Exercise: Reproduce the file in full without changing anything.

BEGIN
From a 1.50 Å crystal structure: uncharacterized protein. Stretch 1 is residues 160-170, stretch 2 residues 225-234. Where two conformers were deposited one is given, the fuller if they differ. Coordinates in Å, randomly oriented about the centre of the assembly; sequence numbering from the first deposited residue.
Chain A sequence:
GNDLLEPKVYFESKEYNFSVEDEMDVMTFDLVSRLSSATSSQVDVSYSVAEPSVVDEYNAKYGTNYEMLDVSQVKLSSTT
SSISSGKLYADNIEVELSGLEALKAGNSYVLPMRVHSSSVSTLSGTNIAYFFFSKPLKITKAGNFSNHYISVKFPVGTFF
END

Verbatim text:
From a 1.50 Å crystal structure: uncharacterized protein. Stretch 1 is residues 160-170, stretch 2 residues 225-234. Where two conformers were deposited one is given, the fuller if they differ. Coordinates in Å, randomly oriented about the centre of the assembly; sequence numbering from the first deposited residue.
Chain A sequence:
GNDLLEPKVYFESKEYNFSVEDEMDVMTFDLVSRLSSATSSQVDVSYSVAEPSVVDEYNAKYGTNYEMLDVSQVKLSSTT
SSISSGKLYADNIEVELSGLEALKAGNSYVLPMRVHSSSVSTLSGTNIAYFFFSKPLKITKAGNFSNHYISVKFPVGTFF